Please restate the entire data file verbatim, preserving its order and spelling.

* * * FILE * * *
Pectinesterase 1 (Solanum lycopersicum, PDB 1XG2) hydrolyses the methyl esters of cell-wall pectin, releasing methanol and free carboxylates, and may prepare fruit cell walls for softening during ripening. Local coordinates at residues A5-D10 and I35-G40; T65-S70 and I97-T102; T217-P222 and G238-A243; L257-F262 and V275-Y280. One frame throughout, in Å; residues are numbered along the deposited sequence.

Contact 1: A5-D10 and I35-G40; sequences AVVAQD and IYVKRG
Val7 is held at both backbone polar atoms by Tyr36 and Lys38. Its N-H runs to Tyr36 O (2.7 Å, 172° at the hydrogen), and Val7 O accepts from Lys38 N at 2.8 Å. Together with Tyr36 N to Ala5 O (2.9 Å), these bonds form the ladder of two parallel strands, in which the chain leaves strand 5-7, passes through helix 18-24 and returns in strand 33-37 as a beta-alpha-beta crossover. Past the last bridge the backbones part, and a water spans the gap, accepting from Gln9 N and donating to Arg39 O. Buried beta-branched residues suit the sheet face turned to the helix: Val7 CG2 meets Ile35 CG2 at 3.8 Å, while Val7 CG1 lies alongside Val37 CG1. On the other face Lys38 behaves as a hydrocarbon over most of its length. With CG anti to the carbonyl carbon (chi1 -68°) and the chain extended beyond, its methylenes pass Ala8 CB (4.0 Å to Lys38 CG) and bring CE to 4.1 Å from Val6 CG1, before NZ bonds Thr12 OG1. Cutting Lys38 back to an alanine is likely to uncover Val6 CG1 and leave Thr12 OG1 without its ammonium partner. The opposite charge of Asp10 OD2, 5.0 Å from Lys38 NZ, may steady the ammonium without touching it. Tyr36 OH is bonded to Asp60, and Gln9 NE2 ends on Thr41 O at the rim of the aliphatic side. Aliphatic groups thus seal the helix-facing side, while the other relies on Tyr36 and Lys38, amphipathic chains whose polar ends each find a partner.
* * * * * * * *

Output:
Pectinesterase 1 (Solanum lycopersicum, PDB 1XG2) hydrolyses the methyl esters of cell-wall pectin, releasing methanol and free carboxylates, and may prepare fruit cell walls for softening during ripening. Local coordinates at residues A5-D10 and I35-G40; T65-S70 and I97-T102; T217-P222 and G238-A243; L257-F262 and V275-Y280. One frame throughout, in Å; residues are numbered along the deposited sequence.

Contact 1: A5-D10 and I35-G40; sequences AVVAQD and IYVKRG
Val7 is held at both backbone polar atoms by Tyr36 and Lys38. Its N-H runs to Tyr36 O (2.7 Å, 172° at the hydrogen), and Val7 O accepts from Lys38 N at 2.8 Å. Together with Tyr36 N to Ala5 O (2.9 Å), these bonds form the ladder of two parallel strands, in which the chain leaves strand 5-7, passes through helix 18-24 and returns in strand 33-37 as a beta-alpha-beta crossover. Past the last bridge the backbones part, and a water spans the gap, accepting from Gln9 N and donating to Arg39 O. Buried beta-branched residues suit the sheet face turned to the helix: Val7 CG2 meets Ile35 CG2 at 3.8 Å, while Val7 CG1 lies alongside Val37 CG1. On the other face Lys38 behaves as a hydrocarbon over most of its length. With CG anti to the carbonyl carbon (chi1 -68°) and the chain extended beyond, its methylenes pass Ala8 CB (4.0 Å to Lys38 CG) and bring CE to 4.1 Å from Val6 CG1, before NZ bonds Thr12 OG1. Cutting Lys38 back to an alanine is likely to uncover Val6 CG1 and leave Thr12 OG1 without its ammonium partner. The opposite charge of Asp10 OD2, 5.0 Å from Lys38 NZ, may steady the ammonium without touching it. Tyr36 OH is bonded to Asp60, and Gln9 NE2 ends on Thr41 O at the rim of the aliphatic side. Aliphatic groups thus seal the helix-facing side, while the other relies on Tyr36 and Lys38, amphipathic chains whose polar ends each find a partner.